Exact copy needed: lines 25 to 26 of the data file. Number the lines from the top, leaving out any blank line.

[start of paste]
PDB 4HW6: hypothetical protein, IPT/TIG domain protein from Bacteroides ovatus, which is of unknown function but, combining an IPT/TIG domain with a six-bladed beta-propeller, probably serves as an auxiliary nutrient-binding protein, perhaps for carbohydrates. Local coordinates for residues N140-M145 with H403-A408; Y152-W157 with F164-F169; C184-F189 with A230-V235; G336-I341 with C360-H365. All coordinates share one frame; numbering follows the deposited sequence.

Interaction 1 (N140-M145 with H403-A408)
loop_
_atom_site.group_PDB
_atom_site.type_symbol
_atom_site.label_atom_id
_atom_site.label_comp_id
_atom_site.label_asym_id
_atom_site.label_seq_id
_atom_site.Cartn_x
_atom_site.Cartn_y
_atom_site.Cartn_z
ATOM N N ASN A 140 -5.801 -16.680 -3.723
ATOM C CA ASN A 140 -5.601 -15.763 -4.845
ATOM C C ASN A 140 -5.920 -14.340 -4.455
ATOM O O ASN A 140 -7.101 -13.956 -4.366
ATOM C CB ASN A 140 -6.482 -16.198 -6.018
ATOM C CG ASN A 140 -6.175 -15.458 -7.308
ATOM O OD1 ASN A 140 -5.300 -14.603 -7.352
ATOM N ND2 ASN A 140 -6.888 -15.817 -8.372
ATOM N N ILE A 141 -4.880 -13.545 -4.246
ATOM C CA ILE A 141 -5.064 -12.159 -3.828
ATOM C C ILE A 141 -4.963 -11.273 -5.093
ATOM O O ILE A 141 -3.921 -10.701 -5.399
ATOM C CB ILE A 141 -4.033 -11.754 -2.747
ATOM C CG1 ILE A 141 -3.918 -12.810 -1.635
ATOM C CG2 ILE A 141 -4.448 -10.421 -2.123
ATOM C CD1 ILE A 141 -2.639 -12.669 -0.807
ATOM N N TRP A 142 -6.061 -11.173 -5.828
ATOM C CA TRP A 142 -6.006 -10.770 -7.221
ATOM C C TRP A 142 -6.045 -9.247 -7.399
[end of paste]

ATOM C CB ILE A 141 -4.033 -11.754 -2.747
ATOM C CG1 ILE A 141 -3.918 -12.810 -1.635